by Carielyn Tunion-Lam
The woman who lived at the crossroads could tell people’s fortunes by chewing betel leaves and reading the saliva-coated pulp she spat back into their palms. It was a reworking of an ancient ritual, a skill passed on from the foremothers of her hometown, renowned healers in the mountains to the north. ‘The world gets smaller, ineng, she would say. We adapt to carry on the old ways.’
When I passed her house one day, she beckoned me from the swinging chair which hung from the gnarled balete tree in her yard. Halika na, ineng. She took a handful of leaves from a silk satchel around her waist and popped them in her mouth. Her thick lips wrinkled as her jaws worked, masticating, before spitting the bits out in my hand.
She smiled, her eyes soft and lined with intricate folds as she read the strange topography. When they come for me, she told me, you will not let them forget.
That night, I fell asleep to the sound of tinkling bells, silvery in a haze of sleep. I wondered if I was dreaming and woke the next morning feeling nauseous. Sitting up in bed, I vomited whole betel leaves and couldn’t stop until their glossy heart shapes covered my room in a soft, green veil. I ran to the woman’s home and found the old tree fallen in the weeping garden. I knocked on the door, but no one answered. A neighbour came over to tell me the news: the woman had died in the night.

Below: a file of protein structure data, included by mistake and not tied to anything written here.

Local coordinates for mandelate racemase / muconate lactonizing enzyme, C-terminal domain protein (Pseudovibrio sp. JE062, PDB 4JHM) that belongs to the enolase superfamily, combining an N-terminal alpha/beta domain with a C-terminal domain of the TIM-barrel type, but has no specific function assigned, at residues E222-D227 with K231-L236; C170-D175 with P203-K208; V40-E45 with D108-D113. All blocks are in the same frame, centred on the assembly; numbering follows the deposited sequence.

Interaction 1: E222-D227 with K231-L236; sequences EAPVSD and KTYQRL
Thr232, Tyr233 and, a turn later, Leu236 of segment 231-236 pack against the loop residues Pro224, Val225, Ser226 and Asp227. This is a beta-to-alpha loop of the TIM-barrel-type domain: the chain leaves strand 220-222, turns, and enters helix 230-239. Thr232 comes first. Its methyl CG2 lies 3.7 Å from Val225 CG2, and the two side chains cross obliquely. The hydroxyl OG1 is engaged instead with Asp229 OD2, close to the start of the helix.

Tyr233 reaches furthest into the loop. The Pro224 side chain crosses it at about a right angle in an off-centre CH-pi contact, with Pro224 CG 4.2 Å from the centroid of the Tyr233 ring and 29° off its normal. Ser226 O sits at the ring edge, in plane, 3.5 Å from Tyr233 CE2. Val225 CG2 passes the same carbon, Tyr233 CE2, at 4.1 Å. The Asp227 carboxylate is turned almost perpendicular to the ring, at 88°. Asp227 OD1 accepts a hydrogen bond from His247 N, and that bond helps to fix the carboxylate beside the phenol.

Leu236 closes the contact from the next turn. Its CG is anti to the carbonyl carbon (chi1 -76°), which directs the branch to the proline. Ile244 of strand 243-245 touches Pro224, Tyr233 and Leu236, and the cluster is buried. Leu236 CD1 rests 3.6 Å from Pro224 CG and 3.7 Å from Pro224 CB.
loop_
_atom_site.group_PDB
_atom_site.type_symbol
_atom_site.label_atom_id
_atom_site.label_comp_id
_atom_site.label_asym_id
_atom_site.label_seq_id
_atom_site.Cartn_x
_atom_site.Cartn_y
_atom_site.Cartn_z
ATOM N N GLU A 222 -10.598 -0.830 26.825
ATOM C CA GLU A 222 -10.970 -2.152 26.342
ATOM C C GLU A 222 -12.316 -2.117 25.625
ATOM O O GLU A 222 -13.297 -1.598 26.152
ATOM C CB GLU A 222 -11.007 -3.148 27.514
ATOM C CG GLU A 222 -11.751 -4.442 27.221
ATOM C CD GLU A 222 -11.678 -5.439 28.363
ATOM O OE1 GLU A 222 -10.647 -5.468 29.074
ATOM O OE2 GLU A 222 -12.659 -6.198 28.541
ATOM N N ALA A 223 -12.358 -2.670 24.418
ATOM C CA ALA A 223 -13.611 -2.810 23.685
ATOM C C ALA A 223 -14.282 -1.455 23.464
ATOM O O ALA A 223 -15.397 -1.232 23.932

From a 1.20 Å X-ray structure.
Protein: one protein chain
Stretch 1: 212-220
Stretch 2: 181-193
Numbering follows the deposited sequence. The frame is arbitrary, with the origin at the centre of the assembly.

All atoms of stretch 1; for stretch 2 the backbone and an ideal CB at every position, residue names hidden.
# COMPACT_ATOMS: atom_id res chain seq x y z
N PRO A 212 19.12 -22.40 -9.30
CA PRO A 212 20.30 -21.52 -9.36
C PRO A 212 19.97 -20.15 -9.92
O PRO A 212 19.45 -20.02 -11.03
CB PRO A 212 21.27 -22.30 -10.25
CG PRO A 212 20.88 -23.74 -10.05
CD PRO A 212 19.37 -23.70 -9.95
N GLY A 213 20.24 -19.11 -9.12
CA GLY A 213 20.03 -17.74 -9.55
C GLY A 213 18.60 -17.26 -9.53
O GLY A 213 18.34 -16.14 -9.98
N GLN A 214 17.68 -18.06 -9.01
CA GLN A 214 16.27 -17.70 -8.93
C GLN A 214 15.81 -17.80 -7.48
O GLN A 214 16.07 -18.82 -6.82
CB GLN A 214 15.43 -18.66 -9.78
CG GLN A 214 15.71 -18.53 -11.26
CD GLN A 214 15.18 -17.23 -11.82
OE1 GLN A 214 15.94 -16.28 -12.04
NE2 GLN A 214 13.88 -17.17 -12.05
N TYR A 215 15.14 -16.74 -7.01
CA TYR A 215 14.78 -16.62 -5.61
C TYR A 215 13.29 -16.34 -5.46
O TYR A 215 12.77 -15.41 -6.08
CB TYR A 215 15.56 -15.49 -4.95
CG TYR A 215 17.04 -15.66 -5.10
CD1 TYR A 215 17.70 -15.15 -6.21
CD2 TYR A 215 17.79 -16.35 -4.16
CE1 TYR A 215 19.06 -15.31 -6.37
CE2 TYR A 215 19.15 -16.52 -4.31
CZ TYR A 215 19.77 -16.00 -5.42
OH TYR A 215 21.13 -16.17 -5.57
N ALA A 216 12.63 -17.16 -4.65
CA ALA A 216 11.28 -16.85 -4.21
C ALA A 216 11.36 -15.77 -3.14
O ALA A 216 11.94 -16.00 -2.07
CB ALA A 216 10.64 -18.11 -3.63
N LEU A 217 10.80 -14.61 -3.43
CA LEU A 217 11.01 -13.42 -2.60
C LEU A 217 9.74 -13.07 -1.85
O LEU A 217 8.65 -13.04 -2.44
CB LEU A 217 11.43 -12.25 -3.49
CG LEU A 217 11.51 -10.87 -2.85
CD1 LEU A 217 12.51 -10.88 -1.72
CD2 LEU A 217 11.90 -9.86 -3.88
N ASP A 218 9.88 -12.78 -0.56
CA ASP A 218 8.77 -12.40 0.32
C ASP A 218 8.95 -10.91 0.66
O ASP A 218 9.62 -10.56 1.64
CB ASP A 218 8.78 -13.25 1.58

Stress, diba, the neighbour speculated. The woman had lost her ongoing battle to keep her home from encroaching council developers. Pero it’s good timing, in a way. Kasi she was squatting na lang, technically. Her house was due for demolition that day.
A crew of men came. They sawed and hacked and bulldozed, smashing through walls, tearing down its bones, discarding the innards and flesh. I watched from across the street as they chopped the body of the balete and fed its bits through a woodchipper. I didn’t realise I was crying until dragonflies landed on my cheeks, feasting on my tears.
Later that day I returned to my room and scooped up every last betel leaf. I stashed them in various jars and cans and small pouches around my home.
Since then, I have heard tinkling bells in my dreams, and people’s fortunes reveal themselves to me in the rogue island shapes of chewed up betel leaves.